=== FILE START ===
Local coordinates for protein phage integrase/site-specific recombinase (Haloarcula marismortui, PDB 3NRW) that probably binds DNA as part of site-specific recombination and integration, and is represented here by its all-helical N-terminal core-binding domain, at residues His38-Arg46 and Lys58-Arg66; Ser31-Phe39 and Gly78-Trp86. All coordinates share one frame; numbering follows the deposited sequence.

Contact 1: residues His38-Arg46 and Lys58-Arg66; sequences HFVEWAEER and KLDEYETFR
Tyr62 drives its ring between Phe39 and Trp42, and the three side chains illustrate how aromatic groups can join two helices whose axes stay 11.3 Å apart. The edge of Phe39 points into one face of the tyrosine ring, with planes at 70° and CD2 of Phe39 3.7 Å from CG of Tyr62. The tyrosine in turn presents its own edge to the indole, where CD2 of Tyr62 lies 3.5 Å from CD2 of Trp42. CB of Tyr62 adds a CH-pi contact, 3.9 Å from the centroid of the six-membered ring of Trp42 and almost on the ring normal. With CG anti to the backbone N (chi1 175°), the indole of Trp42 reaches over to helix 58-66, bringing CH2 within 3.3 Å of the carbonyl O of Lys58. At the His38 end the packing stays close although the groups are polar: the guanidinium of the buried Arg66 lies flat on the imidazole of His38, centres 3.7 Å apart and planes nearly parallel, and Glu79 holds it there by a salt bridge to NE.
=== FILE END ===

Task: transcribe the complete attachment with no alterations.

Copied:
Local coordinates for protein phage integrase/site-specific recombinase (Haloarcula marismortui, PDB 3NRW) that probably binds DNA as part of site-specific recombination and integration, and is represented here by its all-helical N-terminal core-binding domain, at residues His38-Arg46 and Lys58-Arg66; Ser31-Phe39 and Gly78-Trp86. All coordinates share one frame; numbering follows the deposited sequence.

Contact 1: residues His38-Arg46 and Lys58-Arg66; sequences HFVEWAEER and KLDEYETFR
Tyr62 drives its ring between Phe39 and Trp42, and the three side chains illustrate how aromatic groups can join two helices whose axes stay 11.3 Å apart. The edge of Phe39 points into one face of the tyrosine ring, with planes at 70° and CD2 of Phe39 3.7 Å from CG of Tyr62. The tyrosine in turn presents its own edge to the indole, where CD2 of Tyr62 lies 3.5 Å from CD2 of Trp42. CB of Tyr62 adds a CH-pi contact, 3.9 Å from the centroid of the six-membered ring of Trp42 and almost on the ring normal. With CG anti to the backbone N (chi1 175°), the indole of Trp42 reaches over to helix 58-66, bringing CH2 within 3.3 Å of the carbonyl O of Lys58. At the His38 end the packing stays close although the groups are polar: the guanidinium of the buried Arg66 lies flat on the imidazole of His38, centres 3.7 Å apart and planes nearly parallel, and Glu79 holds it there by a salt bridge to NE.